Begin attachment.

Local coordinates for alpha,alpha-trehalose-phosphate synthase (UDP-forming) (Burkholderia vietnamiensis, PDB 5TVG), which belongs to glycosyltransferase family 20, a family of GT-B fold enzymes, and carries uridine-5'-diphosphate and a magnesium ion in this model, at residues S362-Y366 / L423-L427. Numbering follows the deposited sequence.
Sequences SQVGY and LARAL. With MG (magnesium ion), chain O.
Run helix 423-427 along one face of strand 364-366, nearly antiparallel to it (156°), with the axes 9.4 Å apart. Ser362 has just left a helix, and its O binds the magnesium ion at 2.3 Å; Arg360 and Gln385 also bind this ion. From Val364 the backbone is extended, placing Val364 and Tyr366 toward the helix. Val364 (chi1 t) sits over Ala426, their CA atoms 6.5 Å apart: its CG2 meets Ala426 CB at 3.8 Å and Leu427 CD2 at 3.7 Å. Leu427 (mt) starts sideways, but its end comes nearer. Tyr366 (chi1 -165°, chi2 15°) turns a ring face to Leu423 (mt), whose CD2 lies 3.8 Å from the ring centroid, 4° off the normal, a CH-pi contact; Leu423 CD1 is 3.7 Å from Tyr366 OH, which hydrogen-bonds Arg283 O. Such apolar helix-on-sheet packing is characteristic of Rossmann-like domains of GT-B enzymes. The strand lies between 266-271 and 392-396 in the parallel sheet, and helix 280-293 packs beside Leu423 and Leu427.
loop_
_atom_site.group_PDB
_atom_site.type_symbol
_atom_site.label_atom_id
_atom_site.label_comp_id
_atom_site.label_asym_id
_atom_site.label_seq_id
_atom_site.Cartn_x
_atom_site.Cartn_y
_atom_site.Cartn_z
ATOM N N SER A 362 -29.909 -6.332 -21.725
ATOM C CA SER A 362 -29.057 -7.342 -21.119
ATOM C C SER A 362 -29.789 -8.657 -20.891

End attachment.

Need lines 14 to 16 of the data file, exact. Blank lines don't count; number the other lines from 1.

ATOM N N SER A 362 -29.909 -6.332 -21.725
ATOM C CA SER A 362 -29.057 -7.342 -21.119
ATOM C C SER A 362 -29.789 -8.657 -20.891